Driving intranet adoption: 18 top tips to get your users onboard
When you’ve invested valuable budget, resource, blood, sweat, and tears into your intranet project, there can be nothing more disheartening than seeing it all go to waste. User adoption and engagement with your intranet is the top-ranking indication of success: so, here are our top tips to get staff logging on and using it.
With any new tool, platform, process or business change, one of the biggest challenges will always be getting your staff or users onboard. As human beings, we’re often adverse to change; reluctant laggards or adopters, preferring the comfort zone of sticking to what we know.
When it comes to your company intranet, though, user adoption is one of the most critical indicators of success. When you’re under pressure to justify the investment to the C-suite, to demonstrate ROI and to meet those all-important objectives, getting staff to log on is absolutely fundamental.
The trouble is, you’ve likely been invested in your project from the get-go. You understand the advantages and benefits; you know how to use it, what for, and why.
Your users, however, may not be quite so switched-on. If they don’t understand what your intranet is for, how to use it or how it will add value to their employee experience, the inevitable lack of interest will see your intranet project stall before it’s even started. So, how do you get them excited, invested, and involved?
Whether you’re at the start of your new intranet project, or you have an existing platform that’s failing to draw your users in, these top tips will help get your intranet adoption off the ground.
#1: Get staff involved in your intranet project upfront
If you’re in the planning or early implementation phase of your intranet project, one of the most powerful tools at your disposal is tapping into staff from the get-go.
If they’ve had input into design decisions along the way, fed upwards their needs, requirements, and challenges, or simply seen the evolution of your project from concept to tangible tool, they’re far more likely to understand the value of your intranet and be invested in its use and success.
#2: Have an intranet launch campaign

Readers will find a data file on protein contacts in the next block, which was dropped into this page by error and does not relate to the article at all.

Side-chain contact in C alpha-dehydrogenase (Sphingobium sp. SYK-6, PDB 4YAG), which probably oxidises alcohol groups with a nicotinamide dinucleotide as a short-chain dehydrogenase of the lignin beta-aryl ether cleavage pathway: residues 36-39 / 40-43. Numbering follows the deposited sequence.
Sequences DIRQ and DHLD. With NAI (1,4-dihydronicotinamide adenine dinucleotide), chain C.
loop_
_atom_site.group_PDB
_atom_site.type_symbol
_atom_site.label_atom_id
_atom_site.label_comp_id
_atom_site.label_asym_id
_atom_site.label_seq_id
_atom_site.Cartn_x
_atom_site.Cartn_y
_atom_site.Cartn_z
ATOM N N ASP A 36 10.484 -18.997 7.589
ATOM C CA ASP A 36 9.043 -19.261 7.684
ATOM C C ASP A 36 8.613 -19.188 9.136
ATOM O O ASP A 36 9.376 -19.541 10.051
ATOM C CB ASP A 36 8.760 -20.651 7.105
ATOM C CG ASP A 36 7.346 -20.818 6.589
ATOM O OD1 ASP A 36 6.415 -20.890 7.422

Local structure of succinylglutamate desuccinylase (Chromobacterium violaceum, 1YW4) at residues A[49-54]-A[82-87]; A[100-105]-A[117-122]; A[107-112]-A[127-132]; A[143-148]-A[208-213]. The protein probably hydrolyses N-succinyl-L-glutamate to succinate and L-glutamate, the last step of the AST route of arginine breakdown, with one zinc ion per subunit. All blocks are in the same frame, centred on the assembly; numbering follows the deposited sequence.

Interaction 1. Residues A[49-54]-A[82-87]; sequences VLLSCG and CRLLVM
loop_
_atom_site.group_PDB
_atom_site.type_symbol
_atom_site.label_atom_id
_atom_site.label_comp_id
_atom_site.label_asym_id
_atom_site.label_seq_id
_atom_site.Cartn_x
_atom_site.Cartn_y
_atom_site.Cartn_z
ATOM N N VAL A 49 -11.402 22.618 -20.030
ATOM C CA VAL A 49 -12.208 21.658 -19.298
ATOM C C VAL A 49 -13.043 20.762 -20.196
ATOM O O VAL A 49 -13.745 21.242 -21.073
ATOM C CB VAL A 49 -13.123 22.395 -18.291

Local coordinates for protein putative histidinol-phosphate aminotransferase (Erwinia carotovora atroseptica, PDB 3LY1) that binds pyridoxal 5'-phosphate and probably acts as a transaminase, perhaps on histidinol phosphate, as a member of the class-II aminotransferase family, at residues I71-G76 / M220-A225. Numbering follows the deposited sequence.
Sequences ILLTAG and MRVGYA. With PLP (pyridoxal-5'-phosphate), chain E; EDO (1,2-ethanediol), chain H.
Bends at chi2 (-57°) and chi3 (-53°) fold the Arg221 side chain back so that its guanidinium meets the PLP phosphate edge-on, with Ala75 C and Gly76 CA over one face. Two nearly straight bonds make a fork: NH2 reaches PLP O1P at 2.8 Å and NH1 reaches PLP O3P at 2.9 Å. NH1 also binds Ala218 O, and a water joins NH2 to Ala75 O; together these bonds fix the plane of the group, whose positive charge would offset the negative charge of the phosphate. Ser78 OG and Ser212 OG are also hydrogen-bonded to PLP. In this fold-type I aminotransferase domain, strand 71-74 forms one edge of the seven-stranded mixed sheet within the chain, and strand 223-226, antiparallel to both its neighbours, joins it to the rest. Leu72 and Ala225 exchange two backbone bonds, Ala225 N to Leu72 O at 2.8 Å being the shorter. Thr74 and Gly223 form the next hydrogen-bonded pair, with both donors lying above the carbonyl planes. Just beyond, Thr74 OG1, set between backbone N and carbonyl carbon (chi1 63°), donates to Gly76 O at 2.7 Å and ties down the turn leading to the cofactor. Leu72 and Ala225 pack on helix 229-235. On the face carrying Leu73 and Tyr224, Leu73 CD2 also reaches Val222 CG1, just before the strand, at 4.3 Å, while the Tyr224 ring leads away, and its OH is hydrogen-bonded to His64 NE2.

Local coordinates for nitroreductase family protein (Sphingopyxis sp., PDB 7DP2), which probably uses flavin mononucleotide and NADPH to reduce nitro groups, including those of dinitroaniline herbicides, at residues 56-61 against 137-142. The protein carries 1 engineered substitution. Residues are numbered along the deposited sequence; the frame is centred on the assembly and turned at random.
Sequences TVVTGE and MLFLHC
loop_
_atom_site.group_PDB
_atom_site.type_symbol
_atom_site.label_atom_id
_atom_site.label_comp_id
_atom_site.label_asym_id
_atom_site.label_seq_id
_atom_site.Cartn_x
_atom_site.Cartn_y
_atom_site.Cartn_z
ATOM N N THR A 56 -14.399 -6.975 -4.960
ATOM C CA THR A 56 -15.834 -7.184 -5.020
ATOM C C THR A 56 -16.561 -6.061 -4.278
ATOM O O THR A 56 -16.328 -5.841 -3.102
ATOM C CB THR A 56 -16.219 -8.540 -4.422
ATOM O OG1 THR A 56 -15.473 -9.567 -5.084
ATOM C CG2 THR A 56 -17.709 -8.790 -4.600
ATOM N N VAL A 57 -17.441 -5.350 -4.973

Although this depends on your organizational culture and intranet objectives, we’ve found that making a song and dance about your intranet going ‘live’ can help generate interest, engagement, and adoption.
Launch ideas can range from ‘teaser’ emails or poster campaigns, to throwing a launch party, setting competitions or having an intranet treasure hunt. Anything that raises intrigue, introduces a touch of fun or simply puts your intranet on people’s radar helps.
This doesn’t just have to be when you go live for the first time. Housing Association Curo undertook a refresh of the brand, content, and structure of their intranet ‘The Orb’ and did a small-scale relaunch to drive adoption:
“We stayed late one evening and laid out a load of mini refresher sweets on all the desks, as well as posting some out in advance to all our dispersed offices. With them, we gave staff a card that outlined what had changed. It went down really well: people were getting straight on to look at it when they came in.
“Since the relaunch, we’ve seen a real push on the more interactive features and in particular the blogs and our rewards.”
– Becky Davies, Communications Officer, Curo
#3. Have an intranet app (or at least make it mobile-friendly)
How many of your employees are non-desk-based? Working on the frontline in stores, on the road in the distribution chain, or serving customers, patients, clients while out-and-about?
Accessibility is one of the primary determining factors for intranet adoption: particularly for those organizations with a large number of frontline staff. With our growing ‘always on’ culture and continual use of our cellphones, delivering your intranet in your staffs’ pockets is a win-win.
#4. Be clear about the business challenge or problem you’re solving
How can you expect your staff to understand the value and purpose of your intranet if you don’t fully understand it yourself?
Defining your intranet purpose and why your organization needs this tool is the starting point; but it’s also something you need to keep in mind every step of the design and delivery process.
Too often we see intranets launched with all bells and whistles attached, only to fall flat due to disuse as they fail to deliver any value for staff or business.
#5. Provide training, drop-ins, and simple ‘how-to’ guidance
Lack of confidence is a major adoption killer. If your staff don’t understand how to use your intranet, they’ll quickly fall away.
Most organizations will provide training as part of the intranet launch process; however, it shouldn’t stop there.
Make an introduction to the intranet a part of the new starter onboarding process and hold regular refreshers or drop-in sessions for those who need it.
Ensure you have guidance or how-to guides on the intranet itself covering everything from updating profiles to how to add a blog or news story. Once staff understand the how, they’ll naturally pick up and play.
#6. Make it the number one ‘go-to’ for business news and content
Many organizations will have a multi-channel internal communications strategy: and this can be critical to engage the different demographics, needs, and preferences of your staff.
We’re not saying strike off the internal newsletter just yet; however, to pull those reluctant adopters in, you need to make your intranet the ‘go-to’, which has something no other channel offers.
Consider making emails, memos, your Yammer or Slack updates – whatever the means – just a teaser or the headline, and point staff to the intranet for the full story. Once you’ve pointed staff to your intranet, you have a better chance of them returning on their own.